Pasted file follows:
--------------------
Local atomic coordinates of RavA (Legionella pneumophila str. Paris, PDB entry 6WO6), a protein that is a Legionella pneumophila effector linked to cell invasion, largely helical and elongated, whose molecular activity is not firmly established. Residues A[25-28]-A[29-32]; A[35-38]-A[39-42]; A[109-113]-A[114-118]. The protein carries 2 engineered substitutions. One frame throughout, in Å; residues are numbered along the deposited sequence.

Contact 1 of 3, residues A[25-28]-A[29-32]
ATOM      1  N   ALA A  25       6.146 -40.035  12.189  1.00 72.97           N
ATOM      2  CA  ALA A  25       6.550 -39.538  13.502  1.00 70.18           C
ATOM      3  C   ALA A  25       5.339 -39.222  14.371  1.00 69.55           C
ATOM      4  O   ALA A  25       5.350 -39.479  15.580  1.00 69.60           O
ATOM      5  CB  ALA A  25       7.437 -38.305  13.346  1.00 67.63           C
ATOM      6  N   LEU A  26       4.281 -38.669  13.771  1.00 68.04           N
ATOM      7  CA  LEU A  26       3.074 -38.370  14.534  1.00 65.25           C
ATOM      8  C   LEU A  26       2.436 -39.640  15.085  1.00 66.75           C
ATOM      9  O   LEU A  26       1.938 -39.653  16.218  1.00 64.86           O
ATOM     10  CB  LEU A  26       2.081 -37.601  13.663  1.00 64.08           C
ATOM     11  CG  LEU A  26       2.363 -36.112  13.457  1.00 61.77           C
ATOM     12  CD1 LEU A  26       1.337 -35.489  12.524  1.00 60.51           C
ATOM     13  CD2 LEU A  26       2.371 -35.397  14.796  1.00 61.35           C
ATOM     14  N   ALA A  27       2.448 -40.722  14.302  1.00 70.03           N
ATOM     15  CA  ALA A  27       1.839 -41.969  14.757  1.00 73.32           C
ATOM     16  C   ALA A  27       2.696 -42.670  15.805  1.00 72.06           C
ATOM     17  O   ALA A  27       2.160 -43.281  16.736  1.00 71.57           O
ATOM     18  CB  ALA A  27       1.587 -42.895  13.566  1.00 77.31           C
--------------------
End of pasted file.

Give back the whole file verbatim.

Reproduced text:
Local atomic coordinates of RavA (Legionella pneumophila str. Paris, PDB entry 6WO6), a protein that is a Legionella pneumophila effector linked to cell invasion, largely helical and elongated, whose molecular activity is not firmly established. Residues A[25-28]-A[29-32]; A[35-38]-A[39-42]; A[109-113]-A[114-118]. The protein carries 2 engineered substitutions. One frame throughout, in Å; residues are numbered along the deposited sequence.

Contact 1 of 3, residues A[25-28]-A[29-32]
ATOM      1  N   ALA A  25       6.146 -40.035  12.189  1.00 72.97           N
ATOM      2  CA  ALA A  25       6.550 -39.538  13.502  1.00 70.18           C
ATOM      3  C   ALA A  25       5.339 -39.222  14.371  1.00 69.55           C
ATOM      4  O   ALA A  25       5.350 -39.479  15.580  1.00 69.60           O
ATOM      5  CB  ALA A  25       7.437 -38.305  13.346  1.00 67.63           C
ATOM      6  N   LEU A  26       4.281 -38.669  13.771  1.00 68.04           N
ATOM      7  CA  LEU A  26       3.074 -38.370  14.534  1.00 65.25           C
ATOM      8  C   LEU A  26       2.436 -39.640  15.085  1.00 66.75           C
ATOM      9  O   LEU A  26       1.938 -39.653  16.218  1.00 64.86           O
ATOM     10  CB  LEU A  26       2.081 -37.601  13.663  1.00 64.08           C
ATOM     11  CG  LEU A  26       2.363 -36.112  13.457  1.00 61.77           C
ATOM     12  CD1 LEU A  26       1.337 -35.489  12.524  1.00 60.51           C
ATOM     13  CD2 LEU A  26       2.371 -35.397  14.796  1.00 61.35           C
ATOM     14  N   ALA A  27       2.448 -40.722  14.302  1.00 70.03           N
ATOM     15  CA  ALA A  27       1.839 -41.969  14.757  1.00 73.32           C
ATOM     16  C   ALA A  27       2.696 -42.670  15.805  1.00 72.06           C
ATOM     17  O   ALA A  27       2.160 -43.281  16.736  1.00 71.57           O
ATOM     18  CB  ALA A  27       1.587 -42.895  13.566  1.00 77.31           C